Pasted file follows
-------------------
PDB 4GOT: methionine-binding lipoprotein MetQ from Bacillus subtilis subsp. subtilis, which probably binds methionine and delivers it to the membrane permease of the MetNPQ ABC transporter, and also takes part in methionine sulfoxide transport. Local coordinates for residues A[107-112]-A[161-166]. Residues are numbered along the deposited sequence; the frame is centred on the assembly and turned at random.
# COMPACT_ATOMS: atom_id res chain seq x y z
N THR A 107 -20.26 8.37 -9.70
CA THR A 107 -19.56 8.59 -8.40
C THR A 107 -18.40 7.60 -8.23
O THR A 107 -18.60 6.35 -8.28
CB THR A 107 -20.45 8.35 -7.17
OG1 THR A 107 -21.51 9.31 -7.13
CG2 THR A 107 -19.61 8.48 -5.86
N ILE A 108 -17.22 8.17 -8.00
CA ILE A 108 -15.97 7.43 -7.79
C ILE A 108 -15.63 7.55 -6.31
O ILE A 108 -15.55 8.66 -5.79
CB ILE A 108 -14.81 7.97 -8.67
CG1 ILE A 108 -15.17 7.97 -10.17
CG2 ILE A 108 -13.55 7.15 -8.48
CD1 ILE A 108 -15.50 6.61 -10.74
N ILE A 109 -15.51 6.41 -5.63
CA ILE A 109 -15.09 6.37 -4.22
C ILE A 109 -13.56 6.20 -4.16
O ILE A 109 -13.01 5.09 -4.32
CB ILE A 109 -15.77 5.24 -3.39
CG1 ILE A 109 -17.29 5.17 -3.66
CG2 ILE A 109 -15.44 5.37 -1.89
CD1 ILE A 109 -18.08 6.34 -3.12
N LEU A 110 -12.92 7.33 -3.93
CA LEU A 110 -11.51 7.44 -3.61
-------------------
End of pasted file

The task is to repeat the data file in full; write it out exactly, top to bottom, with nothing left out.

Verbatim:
PDB 4GOT: methionine-binding lipoprotein MetQ from Bacillus subtilis subsp. subtilis, which probably binds methionine and delivers it to the membrane permease of the MetNPQ ABC transporter, and also takes part in methionine sulfoxide transport. Local coordinates for residues A[107-112]-A[161-166]. Residues are numbered along the deposited sequence; the frame is centred on the assembly and turned at random.
# COMPACT_ATOMS: atom_id res chain seq x y z
N THR A 107 -20.26 8.37 -9.70
CA THR A 107 -19.56 8.59 -8.40
C THR A 107 -18.40 7.60 -8.23
O THR A 107 -18.60 6.35 -8.28
CB THR A 107 -20.45 8.35 -7.17
OG1 THR A 107 -21.51 9.31 -7.13
CG2 THR A 107 -19.61 8.48 -5.86
N ILE A 108 -17.22 8.17 -8.00
CA ILE A 108 -15.97 7.43 -7.79
C ILE A 108 -15.63 7.55 -6.31
O ILE A 108 -15.55 8.66 -5.79
CB ILE A 108 -14.81 7.97 -8.67
CG1 ILE A 108 -15.17 7.97 -10.17
CG2 ILE A 108 -13.55 7.15 -8.48
CD1 ILE A 108 -15.50 6.61 -10.74
N ILE A 109 -15.51 6.41 -5.63
CA ILE A 109 -15.09 6.37 -4.22
C ILE A 109 -13.56 6.20 -4.16
O ILE A 109 -13.01 5.09 -4.32
CB ILE A 109 -15.77 5.24 -3.39
CG1 ILE A 109 -17.29 5.17 -3.66
CG2 ILE A 109 -15.44 5.37 -1.89
CD1 ILE A 109 -18.08 6.34 -3.12
N LEU A 110 -12.92 7.33 -3.93
CA LEU A 110 -11.51 7.44 -3.61